While Reds fans were watching the Big Red Machine win the 1975 World Series, pitchers Andy Messersmith
of the Dodgers and Dave McNally
of the Orioles/Expos were finishing a season playing without signing a contract. The two players had allowed their 1974 contracts to govern their 1975 employment, but by refusing to sign their 1975 contracts. So, they hadn’t agreed in writing to be bound by the reserve clause for the 1976 season.
Taking advantage of this clever loophole in the reserve clause, Messersmith and McNally went to arbitration and claimed they weren’t bound in 1976 by their 1974 contract. In December 1975, in what was the most important labor arbitration decision in sports, the players won a landmark grievance (named the “Seitz Decision” after arbitrator Peter Seitz) that undercut the reserve clause. Seitz ruled that a player became a free agent after playing for one season after his contract had expired. The district court and Eighth Circuit upheld Seitz’s ruling.
And just like that, the reserve clause had a gaping hole any player could exploit. Peter Seitz immediately paid for his decision with his job. Commissioner Bowie Kuhn fired him, saying Seitz could no longer be seen as a neutral arbitrator.
Yet his decision stood. Owners were shaken and knew maintaining a form of the reserve clause was fundamental to their economic well being. Since they could no longer simply dictate it to the players, they turned to the only path Marvin Miller and the MLBPA had left them – collective bargaining.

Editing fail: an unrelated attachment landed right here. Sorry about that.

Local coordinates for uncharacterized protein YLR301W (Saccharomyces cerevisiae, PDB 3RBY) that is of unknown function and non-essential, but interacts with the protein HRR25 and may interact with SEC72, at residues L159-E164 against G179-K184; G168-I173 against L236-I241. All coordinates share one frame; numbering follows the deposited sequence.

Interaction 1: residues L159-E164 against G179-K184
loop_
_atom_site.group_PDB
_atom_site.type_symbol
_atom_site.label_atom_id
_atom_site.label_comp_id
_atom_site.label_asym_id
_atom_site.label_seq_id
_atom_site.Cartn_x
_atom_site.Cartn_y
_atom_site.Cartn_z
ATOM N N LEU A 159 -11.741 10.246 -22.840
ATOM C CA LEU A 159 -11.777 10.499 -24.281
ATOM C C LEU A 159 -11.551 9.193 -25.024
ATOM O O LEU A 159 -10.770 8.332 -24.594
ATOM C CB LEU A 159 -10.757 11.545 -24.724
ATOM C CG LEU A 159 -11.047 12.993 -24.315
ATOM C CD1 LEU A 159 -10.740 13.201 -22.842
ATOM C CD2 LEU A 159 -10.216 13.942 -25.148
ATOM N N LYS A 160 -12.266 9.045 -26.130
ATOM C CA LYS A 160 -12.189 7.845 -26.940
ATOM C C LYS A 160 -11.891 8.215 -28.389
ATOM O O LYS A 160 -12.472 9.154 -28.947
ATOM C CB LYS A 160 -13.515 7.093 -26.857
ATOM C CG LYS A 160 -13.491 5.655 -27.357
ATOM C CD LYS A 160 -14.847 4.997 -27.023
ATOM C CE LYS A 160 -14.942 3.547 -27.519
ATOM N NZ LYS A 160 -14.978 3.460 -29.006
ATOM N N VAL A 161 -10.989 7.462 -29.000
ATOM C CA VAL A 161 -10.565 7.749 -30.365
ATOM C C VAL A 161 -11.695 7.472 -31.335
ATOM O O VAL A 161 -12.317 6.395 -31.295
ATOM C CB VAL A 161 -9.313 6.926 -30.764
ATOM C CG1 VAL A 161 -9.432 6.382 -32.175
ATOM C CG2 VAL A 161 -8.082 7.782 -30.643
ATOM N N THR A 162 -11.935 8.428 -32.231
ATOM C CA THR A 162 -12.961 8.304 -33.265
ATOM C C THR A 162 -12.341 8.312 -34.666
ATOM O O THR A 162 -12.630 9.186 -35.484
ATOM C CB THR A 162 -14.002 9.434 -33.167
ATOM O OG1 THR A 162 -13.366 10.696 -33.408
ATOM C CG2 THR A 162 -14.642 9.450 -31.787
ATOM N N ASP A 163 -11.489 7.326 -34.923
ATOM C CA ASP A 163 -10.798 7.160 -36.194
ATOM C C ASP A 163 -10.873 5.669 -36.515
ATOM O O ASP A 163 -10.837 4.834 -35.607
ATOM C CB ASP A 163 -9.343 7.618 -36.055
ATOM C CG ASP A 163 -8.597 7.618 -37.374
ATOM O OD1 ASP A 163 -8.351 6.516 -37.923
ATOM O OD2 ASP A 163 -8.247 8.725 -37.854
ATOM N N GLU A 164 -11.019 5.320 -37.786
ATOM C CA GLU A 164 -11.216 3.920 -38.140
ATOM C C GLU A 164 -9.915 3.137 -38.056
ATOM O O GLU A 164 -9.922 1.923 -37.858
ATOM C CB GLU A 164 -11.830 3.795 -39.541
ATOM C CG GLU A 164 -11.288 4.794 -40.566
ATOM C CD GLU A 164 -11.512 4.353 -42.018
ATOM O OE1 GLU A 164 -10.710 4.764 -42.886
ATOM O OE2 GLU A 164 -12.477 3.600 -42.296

The high-stakes negotiation was intense. The owners proposed players could become free agents after ten years with a club. Reds catcher Johnny Bench was reported to have said in response, “How can you say a player must play ten years to be a free agent? Only four percent of all major leaguers ever play that long!”
The owners locked the players out for the first couple weeks of spring training. After 17 days, commissioner Bowie Kuhn ordered training camps open. The 1976 season started without at CBA. In July, MLB and the MLBPA reached an agreement reinstating a limited reserve clause. The negotiated deal stipulated players would earn free agency after accruing six years of major league service time.
The new limited reserve clause began as part of the 1976-1979 CBA and has remained in every subsequent agreement. Even today, players with fewer than six years of service time remain bound by Arthur Soden’s rule. Yet, free agency has forced baseball owners to share their ever-expanding revenues with the players whose talents, after all, are what excite fans and fill ball parks. The same is true in the other professional sports that followed baseball’s path.
Despite its long tenure in baseball CBAs, the possible modification of the six-year reserve clause is at the center of negotiations between the two sides right now.
We’ll look at that in an upcoming newsletter.